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Just war II

  • 07 July 2006

In Christian thinking about war, there have been two main strands: just war and pacifist theory.

Pacifism commits its adherents to a refusal to collaborate with, or give support to, any war.

The position can be grounded in two ways: its adherents can argue either that all war today is intrinsically immoral or that, despite the reasonable arguments in favour of war, the specific teaching and example of Jesus Christ forbids his followers to take part in it.

Many are attracted to pacifism because it is radical and uncompromising. They may also disdain just war theory as a device for allowing those set on war to maim and kill others, while also enjoying a good conscience and reputation. Both the form of argument endorsed by just war theory and its conclusions are, according to pacifists, inconsistent with Christian faith.

Pacifism is often a powerful, mute challenge to the national conscience. But public discussion will be the poorer if it is the only Christian contribution. For if pacifism is grounded in the example of Jesus Christ, it will be able to engage only with Christians, leaving others to get on unchallenged with the making of war. If pacifists argue that all war is immoral, they need to argue their case.

Public argument and conversation are important, because they allow arguments to be scrutinised. They also demand that arguments apply equally to similar cases. The reasons that allow or prohibit us from going to war will also allow or prevent our enemies from doing so.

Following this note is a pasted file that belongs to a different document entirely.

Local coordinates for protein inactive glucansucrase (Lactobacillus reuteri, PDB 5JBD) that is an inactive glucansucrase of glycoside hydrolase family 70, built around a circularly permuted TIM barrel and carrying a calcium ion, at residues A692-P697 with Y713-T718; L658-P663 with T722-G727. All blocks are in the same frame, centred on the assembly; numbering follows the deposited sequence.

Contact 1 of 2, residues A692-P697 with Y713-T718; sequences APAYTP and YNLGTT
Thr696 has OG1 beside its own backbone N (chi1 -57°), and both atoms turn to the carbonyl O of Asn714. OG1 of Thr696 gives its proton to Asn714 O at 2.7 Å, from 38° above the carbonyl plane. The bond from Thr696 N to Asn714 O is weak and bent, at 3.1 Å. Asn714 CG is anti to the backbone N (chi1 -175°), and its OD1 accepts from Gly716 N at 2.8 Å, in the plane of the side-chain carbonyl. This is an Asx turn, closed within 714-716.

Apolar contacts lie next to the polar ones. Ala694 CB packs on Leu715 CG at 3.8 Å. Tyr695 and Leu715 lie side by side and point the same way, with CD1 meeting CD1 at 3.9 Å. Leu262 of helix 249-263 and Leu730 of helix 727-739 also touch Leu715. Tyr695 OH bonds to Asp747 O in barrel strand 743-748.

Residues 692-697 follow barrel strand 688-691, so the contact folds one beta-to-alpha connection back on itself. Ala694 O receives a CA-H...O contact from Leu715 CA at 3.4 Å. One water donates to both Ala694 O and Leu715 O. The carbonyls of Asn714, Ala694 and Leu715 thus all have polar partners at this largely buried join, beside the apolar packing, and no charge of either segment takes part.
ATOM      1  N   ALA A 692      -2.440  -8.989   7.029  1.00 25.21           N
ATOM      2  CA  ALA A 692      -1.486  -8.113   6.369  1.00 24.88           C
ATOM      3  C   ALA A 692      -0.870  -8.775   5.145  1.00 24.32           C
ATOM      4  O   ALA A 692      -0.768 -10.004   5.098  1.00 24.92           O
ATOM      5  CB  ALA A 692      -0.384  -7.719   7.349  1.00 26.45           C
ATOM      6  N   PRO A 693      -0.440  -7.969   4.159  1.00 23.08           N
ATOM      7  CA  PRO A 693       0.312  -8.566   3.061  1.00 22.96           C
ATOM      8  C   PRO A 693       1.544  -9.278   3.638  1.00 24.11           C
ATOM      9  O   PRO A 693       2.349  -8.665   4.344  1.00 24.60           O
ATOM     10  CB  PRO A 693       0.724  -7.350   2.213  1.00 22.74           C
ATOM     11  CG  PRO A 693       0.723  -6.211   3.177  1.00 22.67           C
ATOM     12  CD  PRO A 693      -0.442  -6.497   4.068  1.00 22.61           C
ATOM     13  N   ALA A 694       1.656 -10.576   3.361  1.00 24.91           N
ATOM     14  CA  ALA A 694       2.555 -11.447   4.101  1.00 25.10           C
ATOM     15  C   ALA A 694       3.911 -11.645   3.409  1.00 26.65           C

A recent statement by the United States bishops accepts the importance of public discussion. Because it is pitched within the public debate, it offers a framework for moral conversation without drawing definitive conclusions. It uses the categories of just war theory in a way that shows awareness of their frequent misuse:

Just war teaching has evolved … as an effort to prevent war; only if war cannot be rationally avoided, does the teaching then seek to restrict and reduce its horrors. It does this by establishing a set of rigorous conditions which must be met if the decision to go to war is to be mostly permissible. Such a decision, especially today, requires extraordinarily strong reasons for overriding the presumption in favor of peace and against war.

The categories of just war theory, namely proper authorisation, just cause, hope of success and proportion between good and evil caused, offer a shorthand list of questions that